Do you know what Microsoft Word Master Documents and Subdocuments are, and for what to use them? Facing difficulties to understand the concept and be able to use it for your efficiency?
Today in this Microsoft Word Questions series, we are going to discuss it. Also, don’t forget to download the file. The link is given at the bottom of this post.
This is a question asked by Yadav through the email and this post is in response to his query:
Can you please tell me about masterdocuments and subdocuments in MS Word?
Masterdocuments and subdocuments are truly awesome features Microsoft Word has to manage and maintain large documents containing hundreds and thousands of pages. We’ll be talking about them in more detail in this post, but before that, let me remind you of the previous questions we’ve dealt in this series of Microsoft Word Questions:
Question #2: Please, tell me more about headings in MS Word and what’s the best way to create headings?
Question #3: Why do you use header & footer in documents?
Question #4: How can I save existing document with a different name?
Okay, now let’s turn to today’s question:
Tell me about masterdocuments and subdocuments in MS Word
MS Word is a great application to create and work with documents and normally it is quite comfortable when you document is moderately sized. But, as the size of document increases or when you need to work will really large document (say a novel?) with several chapters and sections, you’ll start getting irritated. You’ll notice the performance of your application degraded. Even if you have a really powerful computer and huge RAM, working with a large document is troublesome.
- Suppose different teams are working on different parts of the document – Human Resource department is creating and editing chapter 7 while Account department is working with chapter 12. Sending and receiving the whole file to these departments through emails is a really tiresome job. It will take much longer time to upload and download files unnecessarily. Moreover, Human Resource department has nothing to do with chapter 12 but you need to send the whole document.
- Having document with several hundred pages makes it difficult to scroll and go to the particular location immediately. Managing smaller files is much easier!
- If you are working in a network environment and the document is collaboratively created, you’ll find the file is locked and not available to modify when somebody else is making changes to that file. You should wait till the person completes and releases the file for you to work on it.
Then, what’s the solution? Divide the document into several logical pieces. Rather than having one long document, create multiple smaller documents. Smaller documents are easier to maintain and manage. But, individual files for each chapter of a book will cause another set of problems:
- Consistency in the look and formatting of the document. If every chapter does not look similar, it really looks unprofessional and your reader looses the feeling that he/she is reading the same book.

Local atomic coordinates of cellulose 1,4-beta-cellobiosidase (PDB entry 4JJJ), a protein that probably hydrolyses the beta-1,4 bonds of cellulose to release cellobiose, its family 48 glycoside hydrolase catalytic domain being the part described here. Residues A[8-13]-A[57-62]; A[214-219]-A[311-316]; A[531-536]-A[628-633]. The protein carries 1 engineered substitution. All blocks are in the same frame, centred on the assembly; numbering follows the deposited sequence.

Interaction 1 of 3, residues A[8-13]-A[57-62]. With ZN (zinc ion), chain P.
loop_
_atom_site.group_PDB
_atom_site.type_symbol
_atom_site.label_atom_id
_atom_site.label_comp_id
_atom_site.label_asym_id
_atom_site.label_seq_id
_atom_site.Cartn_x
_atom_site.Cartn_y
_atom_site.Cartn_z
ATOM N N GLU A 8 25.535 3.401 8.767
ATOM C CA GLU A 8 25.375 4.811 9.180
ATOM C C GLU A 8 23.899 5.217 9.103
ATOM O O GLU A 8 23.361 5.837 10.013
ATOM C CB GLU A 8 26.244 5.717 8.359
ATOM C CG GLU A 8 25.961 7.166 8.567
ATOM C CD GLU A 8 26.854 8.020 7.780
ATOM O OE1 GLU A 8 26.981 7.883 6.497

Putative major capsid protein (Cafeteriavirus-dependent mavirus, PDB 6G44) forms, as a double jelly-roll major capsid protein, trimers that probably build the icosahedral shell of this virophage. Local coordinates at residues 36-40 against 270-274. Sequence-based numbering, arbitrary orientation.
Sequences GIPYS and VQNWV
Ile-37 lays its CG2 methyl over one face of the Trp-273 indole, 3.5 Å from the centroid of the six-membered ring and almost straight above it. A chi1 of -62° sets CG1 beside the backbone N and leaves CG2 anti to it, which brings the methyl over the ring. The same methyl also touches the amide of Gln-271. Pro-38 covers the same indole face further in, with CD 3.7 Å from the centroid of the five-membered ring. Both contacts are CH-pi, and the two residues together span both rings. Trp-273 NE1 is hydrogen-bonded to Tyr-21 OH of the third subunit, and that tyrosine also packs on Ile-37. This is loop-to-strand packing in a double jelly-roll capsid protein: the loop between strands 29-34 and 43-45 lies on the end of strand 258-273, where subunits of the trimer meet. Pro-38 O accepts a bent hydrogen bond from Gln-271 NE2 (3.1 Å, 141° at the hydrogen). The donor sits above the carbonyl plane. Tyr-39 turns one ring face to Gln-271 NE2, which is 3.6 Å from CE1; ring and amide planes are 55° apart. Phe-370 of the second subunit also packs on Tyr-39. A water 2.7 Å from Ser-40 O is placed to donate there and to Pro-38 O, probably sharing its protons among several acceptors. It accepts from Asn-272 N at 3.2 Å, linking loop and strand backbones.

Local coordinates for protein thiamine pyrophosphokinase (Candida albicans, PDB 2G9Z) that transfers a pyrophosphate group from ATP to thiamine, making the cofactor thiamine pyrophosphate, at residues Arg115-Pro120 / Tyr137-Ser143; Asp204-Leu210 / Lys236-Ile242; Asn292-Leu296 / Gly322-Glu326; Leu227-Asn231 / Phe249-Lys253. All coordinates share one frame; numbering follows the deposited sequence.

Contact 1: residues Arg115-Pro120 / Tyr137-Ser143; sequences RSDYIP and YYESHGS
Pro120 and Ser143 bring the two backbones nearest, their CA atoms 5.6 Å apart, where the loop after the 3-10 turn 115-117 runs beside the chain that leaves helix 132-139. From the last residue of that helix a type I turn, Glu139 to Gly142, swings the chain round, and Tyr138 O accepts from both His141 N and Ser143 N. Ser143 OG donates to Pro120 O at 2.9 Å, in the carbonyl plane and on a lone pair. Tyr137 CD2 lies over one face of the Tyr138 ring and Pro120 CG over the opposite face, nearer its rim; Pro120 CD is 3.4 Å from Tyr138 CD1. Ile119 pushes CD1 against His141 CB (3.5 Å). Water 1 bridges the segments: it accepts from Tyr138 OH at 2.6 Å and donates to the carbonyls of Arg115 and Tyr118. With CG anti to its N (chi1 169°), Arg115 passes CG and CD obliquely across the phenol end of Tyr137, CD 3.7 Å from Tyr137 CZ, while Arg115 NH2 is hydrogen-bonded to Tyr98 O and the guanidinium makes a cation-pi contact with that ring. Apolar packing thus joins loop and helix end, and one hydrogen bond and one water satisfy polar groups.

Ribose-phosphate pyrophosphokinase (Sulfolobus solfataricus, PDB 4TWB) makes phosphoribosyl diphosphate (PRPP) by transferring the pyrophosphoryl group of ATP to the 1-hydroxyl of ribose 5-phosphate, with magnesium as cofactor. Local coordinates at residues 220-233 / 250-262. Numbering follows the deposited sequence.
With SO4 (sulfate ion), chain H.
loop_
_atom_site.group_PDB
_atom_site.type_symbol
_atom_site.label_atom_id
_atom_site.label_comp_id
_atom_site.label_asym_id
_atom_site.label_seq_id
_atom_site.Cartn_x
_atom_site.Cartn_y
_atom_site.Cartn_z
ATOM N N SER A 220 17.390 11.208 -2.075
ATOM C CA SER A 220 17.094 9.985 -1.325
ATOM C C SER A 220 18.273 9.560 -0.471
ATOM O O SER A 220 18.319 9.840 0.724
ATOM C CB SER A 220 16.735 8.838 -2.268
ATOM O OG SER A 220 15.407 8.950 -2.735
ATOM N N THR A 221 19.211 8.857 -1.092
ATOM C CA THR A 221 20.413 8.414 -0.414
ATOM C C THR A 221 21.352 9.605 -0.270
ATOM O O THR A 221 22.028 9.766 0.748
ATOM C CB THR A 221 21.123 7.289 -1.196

- Creating a table of content, indexes, cross references etc is almost impossible if different chapters are in different files.
- The process is tiresome and time-consuming if you require changing the structure or formatting of the document. You’ll need to repeat the same set of actions to all the files of that book.
Here, in this scenario, comes the role of Master Document and Subdocument. Using this feature, you can reap the benefits of having a large document into different smaller files as well as get rid of problems related to managing document in multiple files.
Creating large documents using Masterdocument Subdocument fashion as some impressive benefits:
- Minimize their potential for trouble
- Minimize your efforts to produce large documents or easily re-use source material
- Enable extremely large document handling with minimal risk
- Collect multiple documents into a single, consecutive sequence of pages with simple cross-referencing.
- Concentrate on writing rather than document management in complex document development situations.
- Help control situations where tools, such as document converters, demand situations where multiple slave files are required to a master.
What is a master document?
A master document is simply a linking file (shall I call it a covering document?). The master document contains subdocuments and defines the structure of document as well as document level formatting. Each subdocument is maintained in separate Word file. [quote name=”Microsoft Support”] A master document contains links to a set of related subdocuments. Use a master document to organize and maintain a long document by dividing it into smaller, more manageable subdocuments. In a workgroup, store a master document on a network to share ownership of a document by dividing it into individual subdocuments. [/quote] A master document allows you to create a table of contents, index, cross-references, and headers and footersfor all of the subdocuments. So, you got a central location to manage all subdocuments.
What is Subdocument?
Subdocuments are individual documents, smaller ones which combined will form the whole document. They are simply the MS Word files which are created independently and will be inserted in Master Document to link and manage.
How to create master document for several subdocuments?